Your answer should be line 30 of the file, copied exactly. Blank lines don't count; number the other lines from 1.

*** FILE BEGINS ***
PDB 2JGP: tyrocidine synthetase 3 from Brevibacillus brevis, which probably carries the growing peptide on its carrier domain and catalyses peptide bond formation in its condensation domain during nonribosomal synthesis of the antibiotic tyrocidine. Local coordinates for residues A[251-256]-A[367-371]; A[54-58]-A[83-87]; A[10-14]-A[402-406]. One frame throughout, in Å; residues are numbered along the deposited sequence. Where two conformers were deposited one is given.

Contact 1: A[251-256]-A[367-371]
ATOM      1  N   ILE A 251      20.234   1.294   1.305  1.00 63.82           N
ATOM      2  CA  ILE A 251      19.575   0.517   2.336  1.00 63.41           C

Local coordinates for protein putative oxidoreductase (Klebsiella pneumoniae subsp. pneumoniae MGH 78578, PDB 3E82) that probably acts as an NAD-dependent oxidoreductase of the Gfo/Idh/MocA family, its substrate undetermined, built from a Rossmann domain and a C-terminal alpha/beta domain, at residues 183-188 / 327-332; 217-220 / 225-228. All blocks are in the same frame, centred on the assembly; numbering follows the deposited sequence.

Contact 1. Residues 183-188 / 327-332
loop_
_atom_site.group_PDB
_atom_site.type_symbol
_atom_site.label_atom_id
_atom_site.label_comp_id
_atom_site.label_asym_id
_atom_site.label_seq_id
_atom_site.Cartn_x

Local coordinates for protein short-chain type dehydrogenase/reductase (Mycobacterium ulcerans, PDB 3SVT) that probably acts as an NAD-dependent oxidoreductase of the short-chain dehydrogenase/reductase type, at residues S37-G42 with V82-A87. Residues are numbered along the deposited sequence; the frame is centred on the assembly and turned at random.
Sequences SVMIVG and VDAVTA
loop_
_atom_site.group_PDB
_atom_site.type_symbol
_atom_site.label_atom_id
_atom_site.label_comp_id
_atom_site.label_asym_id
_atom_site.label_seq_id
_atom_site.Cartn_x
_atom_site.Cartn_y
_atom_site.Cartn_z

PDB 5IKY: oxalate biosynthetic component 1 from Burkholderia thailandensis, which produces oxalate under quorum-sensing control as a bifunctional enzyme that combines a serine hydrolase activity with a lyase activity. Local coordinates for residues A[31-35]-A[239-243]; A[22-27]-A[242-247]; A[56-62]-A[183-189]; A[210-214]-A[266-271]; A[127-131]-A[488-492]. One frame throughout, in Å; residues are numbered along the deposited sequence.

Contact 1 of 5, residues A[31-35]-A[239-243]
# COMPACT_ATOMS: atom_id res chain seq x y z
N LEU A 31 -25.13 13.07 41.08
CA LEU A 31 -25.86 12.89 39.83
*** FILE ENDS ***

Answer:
N LEU A 31 -25.13 13.07 41.08